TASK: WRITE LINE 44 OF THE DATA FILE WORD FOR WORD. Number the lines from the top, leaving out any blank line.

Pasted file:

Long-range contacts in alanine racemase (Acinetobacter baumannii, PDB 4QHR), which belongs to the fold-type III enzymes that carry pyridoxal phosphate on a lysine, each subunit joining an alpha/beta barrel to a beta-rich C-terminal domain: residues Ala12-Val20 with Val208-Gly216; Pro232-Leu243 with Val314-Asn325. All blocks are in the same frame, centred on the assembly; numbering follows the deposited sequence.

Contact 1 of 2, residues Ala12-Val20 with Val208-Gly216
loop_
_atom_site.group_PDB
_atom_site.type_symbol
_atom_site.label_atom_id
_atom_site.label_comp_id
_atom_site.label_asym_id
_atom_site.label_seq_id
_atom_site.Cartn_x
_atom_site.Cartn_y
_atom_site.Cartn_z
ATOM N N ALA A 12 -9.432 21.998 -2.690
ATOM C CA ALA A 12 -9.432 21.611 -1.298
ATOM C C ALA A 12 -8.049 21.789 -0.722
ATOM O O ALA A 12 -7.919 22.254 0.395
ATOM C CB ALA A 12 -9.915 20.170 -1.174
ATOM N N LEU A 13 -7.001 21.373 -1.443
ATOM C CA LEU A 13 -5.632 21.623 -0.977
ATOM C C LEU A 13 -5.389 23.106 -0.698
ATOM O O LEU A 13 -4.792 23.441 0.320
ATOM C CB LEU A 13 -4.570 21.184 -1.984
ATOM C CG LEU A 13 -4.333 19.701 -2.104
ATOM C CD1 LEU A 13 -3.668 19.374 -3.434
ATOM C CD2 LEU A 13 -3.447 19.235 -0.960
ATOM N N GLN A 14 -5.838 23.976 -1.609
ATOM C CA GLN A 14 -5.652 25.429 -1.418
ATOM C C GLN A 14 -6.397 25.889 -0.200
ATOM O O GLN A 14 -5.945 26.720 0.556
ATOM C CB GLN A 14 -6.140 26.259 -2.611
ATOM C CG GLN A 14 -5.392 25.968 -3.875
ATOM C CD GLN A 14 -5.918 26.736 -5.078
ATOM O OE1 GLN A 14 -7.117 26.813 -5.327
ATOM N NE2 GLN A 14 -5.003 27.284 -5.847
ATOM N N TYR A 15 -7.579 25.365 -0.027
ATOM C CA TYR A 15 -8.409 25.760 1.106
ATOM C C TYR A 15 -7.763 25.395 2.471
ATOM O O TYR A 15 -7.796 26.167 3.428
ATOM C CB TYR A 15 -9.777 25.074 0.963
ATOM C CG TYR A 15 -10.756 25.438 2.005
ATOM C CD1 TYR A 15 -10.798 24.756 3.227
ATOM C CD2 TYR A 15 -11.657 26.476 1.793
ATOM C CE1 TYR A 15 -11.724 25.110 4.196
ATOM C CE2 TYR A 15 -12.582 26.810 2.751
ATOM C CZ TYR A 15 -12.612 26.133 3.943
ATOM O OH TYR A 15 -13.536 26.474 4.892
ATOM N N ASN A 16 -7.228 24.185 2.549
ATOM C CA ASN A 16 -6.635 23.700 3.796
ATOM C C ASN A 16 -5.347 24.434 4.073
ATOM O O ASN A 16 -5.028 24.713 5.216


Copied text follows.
ATOM C CE2 TYR A 15 -12.582 26.810 2.751